RAN offered a unique perspective by detailing how systemic issues in the service industry make service workers more vulnerable to workplace discrimination—not only by their workplace superiors, but also by their co-workers and customers. These systemic issues include precarious working conditions, customer service norms (“the customer is always right”), the tipping system, gendered and racialized hiring practices, and the sexualization of certain jobs and workplaces.

For more information about precarious working conditions in BC’s service industry, see “Part-time, Poorly paid, Unprotected: Experiences of precarious work in Retail, Food Service, & Hospitality in Victoria, BC.

In particular, RAN asked the SCC to consider the problem of customer harassment in the service industry, arguing that customers are not “mere bystanders” in the service industry. Rather, they wield significant power through tips, which subsidize low service industry wages. Consequently, when it comes to customer harassment, including sexual harassment, workers are vulnerable to facing harassment  as “the price to be paid” for a tip.

A WIN for workers!

In its decision, the SCC confirmed the Tribunal’s position that regardless of the identity of the wrong-doer, the Code protects all employees who experience discriminatory conduct when there is a  sufficient connection to their employment,. In other words, workers may be protected from  discriminatory conduct by co-workers, workers with separate employers, clients, and customers. Factors that help determine whether the discriminatory conduct is sufficiently connected to the victim’s employment include:

  1. Whether the wrong-doer was integral to the victim’s workplace;
  2. Whether the conduct of concern occurred in the victim’s workplace; and
  3. Whether the victim’s work performance or work environment was negatively affected.

RAN is thrilled that the SCC confirmed that the Code protects against customer harassment.

“It’s a significant victory for workers in the service industry who often face harassment not only from employers and co-workers, but also customers. Everyone deserves to work in an environment that is free from discrimination,” said Kaitlyn Matulewicz, an organizer with RAN.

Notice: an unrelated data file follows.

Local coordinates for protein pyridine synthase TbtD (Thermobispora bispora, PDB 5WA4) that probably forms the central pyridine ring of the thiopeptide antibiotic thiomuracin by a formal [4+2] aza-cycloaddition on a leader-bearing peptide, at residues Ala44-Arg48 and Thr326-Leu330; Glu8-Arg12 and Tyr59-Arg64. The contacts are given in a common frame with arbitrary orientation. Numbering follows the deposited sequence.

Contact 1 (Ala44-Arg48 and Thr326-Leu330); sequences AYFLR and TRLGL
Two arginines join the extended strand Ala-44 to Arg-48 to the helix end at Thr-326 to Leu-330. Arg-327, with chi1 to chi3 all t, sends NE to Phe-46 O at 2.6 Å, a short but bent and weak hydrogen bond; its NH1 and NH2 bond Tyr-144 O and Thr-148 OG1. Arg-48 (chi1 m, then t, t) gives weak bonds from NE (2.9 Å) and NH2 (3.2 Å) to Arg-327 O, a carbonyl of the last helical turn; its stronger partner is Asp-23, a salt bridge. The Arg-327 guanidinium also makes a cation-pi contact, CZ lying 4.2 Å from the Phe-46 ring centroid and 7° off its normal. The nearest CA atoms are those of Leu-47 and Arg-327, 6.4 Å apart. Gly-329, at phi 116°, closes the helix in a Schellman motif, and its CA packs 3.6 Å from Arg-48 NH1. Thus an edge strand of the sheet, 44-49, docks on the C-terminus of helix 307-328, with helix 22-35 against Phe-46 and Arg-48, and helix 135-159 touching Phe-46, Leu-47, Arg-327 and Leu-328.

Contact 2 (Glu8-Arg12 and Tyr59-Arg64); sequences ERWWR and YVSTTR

RAN is also pleased that the SCC used examples from the service industry to support its analysis and decision. The examples highlight the unique ways harassment and discrimination can manifest for service workers. First, when discussing the complex ways power operates in the workplace, the SCC cited the example of how “a regular patron at a restaurant…can exercise economic coercion over a server through tips.” Second, in support of its observation that employees, in their workplaces, “are a captive audience to those who seek to discriminate against them,” the SCC continued:

Whether a server is harassed by the restaurant owner or the bar manager, by a co-worker, or by a regular and valued patron, the server is nonetheless being harassed in a situation from which there is no escape by simply walking further along the street.

RAN looks forward to getting this information out to retail and restaurant workers to ensure they know what their rights are when it comes to workplace harassment. The Retail Action Network will be working alongside legal advocates in the community to support workers who want to challenge workplace harassment using the human rights system.

More on Schrenk v BCHRT

Retail Action Network intervenes in Schrenk v BCHRT at Supreme Court

The Retail Action Network (RAN) is intervening in the appeal of a human rights case in the Supreme Court of Canada. Schrenk v. British Columbia (Human Rights Tribunal) is about the extent to which the BC Human Rights Code (“the ...